I’d like to some take time and write about a woman that had an incredible impact on Canada back in the early 1900’s from a cultural and social perspective. Her name was Viola Desmond.
So who was she?
Mrs. Desmond was born in Canada in the city of Halifax located within the province of Nova Scotia on July 6, 1914 to James Albert, a Black man & Gwendolin Irene, a White woman. As can be expected during that time, it would’ve been considered highly unusual for a white individual to marry a person of African descent. She passed away from a gastrointestinal hemorrhage on February 7, 1965 at the age of 50.
Why was she important to Canadian culture & society?
She is noted as the first Black woman within Canadian history that stood against the racial segregation during the early 1900’s in Canada. She courageously refused to exit the “Whites-Only” section at the Roseland Theatre located in New Glasgow, Nova Scotia. This subsequently led to a 12 hour arrest and a tax evasion conviction as the “Whites-Only” seat had an additional 1 cent tax when compared to the other seats. This case involving Mrs. Desmond was a widely publicized incident involving racial discrimination that helped ignite the civil rights movement within Canada.
Aside from her event involving the theatre seating, Mrs. Desmond noticed a lack of professional hair & skin care products for Black women in Nova Scotia. To further make matters difficult, Black women were not allowed to become beautician’s in Halifax. So what was her answer to this blatant racism? She went to Montreal to receive beautician training which she brought back to Halifax to start her own salon where Black women could come in to have their hair & skin taken care of. Impressively, she even took the step of opening up her own school called The Desmond School of Beauty Culture that allowed Black women to receive beauty training without travelling the long distance she had to travel.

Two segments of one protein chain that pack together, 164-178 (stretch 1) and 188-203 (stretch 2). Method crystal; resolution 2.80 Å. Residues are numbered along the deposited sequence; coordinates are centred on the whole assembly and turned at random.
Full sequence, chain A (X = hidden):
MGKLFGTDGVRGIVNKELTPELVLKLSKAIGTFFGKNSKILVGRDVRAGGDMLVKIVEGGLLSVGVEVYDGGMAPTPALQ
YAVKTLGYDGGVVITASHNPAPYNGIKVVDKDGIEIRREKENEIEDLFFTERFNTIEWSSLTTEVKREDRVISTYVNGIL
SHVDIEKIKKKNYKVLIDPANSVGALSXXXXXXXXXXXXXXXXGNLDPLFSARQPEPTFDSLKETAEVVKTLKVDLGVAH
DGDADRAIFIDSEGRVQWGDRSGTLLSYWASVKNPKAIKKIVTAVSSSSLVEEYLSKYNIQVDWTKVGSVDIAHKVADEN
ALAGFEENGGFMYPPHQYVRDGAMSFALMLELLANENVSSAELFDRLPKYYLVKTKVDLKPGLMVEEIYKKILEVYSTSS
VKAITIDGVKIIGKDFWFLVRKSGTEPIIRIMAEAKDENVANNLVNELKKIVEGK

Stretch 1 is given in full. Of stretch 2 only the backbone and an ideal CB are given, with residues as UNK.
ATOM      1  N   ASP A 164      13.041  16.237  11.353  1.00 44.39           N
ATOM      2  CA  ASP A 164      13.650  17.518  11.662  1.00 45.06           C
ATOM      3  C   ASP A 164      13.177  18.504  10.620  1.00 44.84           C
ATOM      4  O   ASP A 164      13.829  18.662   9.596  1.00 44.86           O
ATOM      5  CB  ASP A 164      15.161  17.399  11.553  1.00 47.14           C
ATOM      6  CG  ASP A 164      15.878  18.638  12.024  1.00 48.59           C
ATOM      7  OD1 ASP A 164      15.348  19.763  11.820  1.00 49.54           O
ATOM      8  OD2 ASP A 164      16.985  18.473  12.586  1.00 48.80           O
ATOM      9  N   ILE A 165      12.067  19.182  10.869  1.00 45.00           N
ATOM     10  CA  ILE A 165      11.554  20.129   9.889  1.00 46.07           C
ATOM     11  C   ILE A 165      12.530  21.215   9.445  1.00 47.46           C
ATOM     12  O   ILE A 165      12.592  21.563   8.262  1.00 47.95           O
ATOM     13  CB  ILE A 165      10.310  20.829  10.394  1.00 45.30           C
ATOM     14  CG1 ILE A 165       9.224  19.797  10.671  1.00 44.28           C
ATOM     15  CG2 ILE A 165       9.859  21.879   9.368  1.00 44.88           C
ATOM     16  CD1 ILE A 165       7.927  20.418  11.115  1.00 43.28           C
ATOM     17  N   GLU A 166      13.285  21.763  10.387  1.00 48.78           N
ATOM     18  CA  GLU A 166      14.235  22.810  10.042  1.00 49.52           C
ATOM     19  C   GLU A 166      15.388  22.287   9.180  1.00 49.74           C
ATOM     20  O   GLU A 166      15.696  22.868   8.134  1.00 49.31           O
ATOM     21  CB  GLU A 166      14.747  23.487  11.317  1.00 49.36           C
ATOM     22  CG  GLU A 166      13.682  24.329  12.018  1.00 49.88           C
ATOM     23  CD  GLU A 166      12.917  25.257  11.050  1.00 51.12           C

Because of her important contributions to Canadian society, she received an posthumous free pardon from the Government of Canada – the very first one granted. A portrait of her is hanging in the Halifax Government House to this very day.
Thank you for taking the time to learn about Viola Desmond, she was an incredible Canadian individual that helped make positive change to our awesome country.
References for further reading:
http://www.womenspost.ca – in article written by Kaeleigh Phillips about Viola Desmond.